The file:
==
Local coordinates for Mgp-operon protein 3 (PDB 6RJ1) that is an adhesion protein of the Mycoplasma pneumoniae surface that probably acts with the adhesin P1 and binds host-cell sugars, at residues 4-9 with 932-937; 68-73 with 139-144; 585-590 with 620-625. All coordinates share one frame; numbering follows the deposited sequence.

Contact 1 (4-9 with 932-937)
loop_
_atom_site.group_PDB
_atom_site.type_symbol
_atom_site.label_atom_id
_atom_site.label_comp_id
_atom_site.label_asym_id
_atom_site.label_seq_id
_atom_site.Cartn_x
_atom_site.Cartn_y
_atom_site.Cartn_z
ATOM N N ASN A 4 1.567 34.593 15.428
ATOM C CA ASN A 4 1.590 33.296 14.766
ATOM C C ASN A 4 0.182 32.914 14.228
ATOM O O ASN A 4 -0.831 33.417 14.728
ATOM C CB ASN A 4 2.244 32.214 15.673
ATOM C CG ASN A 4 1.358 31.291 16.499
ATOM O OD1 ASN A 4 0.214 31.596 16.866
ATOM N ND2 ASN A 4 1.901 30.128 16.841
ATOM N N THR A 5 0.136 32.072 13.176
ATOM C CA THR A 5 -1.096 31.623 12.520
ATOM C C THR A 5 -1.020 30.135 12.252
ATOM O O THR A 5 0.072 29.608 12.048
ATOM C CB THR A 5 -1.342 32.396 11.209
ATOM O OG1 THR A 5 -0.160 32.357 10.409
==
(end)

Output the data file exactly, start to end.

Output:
Local coordinates for Mgp-operon protein 3 (PDB 6RJ1) that is an adhesion protein of the Mycoplasma pneumoniae surface that probably acts with the adhesin P1 and binds host-cell sugars, at residues 4-9 with 932-937; 68-73 with 139-144; 585-590 with 620-625. All coordinates share one frame; numbering follows the deposited sequence.

Contact 1 (4-9 with 932-937)
loop_
_atom_site.group_PDB
_atom_site.type_symbol
_atom_site.label_atom_id
_atom_site.label_comp_id
_atom_site.label_asym_id
_atom_site.label_seq_id
_atom_site.Cartn_x
_atom_site.Cartn_y
_atom_site.Cartn_z
ATOM N N ASN A 4 1.567 34.593 15.428
ATOM C CA ASN A 4 1.590 33.296 14.766
ATOM C C ASN A 4 0.182 32.914 14.228
ATOM O O ASN A 4 -0.831 33.417 14.728
ATOM C CB ASN A 4 2.244 32.214 15.673
ATOM C CG ASN A 4 1.358 31.291 16.499
ATOM O OD1 ASN A 4 0.214 31.596 16.866
ATOM N ND2 ASN A 4 1.901 30.128 16.841
ATOM N N THR A 5 0.136 32.072 13.176
ATOM C CA THR A 5 -1.096 31.623 12.520
ATOM C C THR A 5 -1.020 30.135 12.252
ATOM O O THR A 5 0.072 29.608 12.048
ATOM C CB THR A 5 -1.342 32.396 11.209
ATOM O OG1 THR A 5 -0.160 32.357 10.409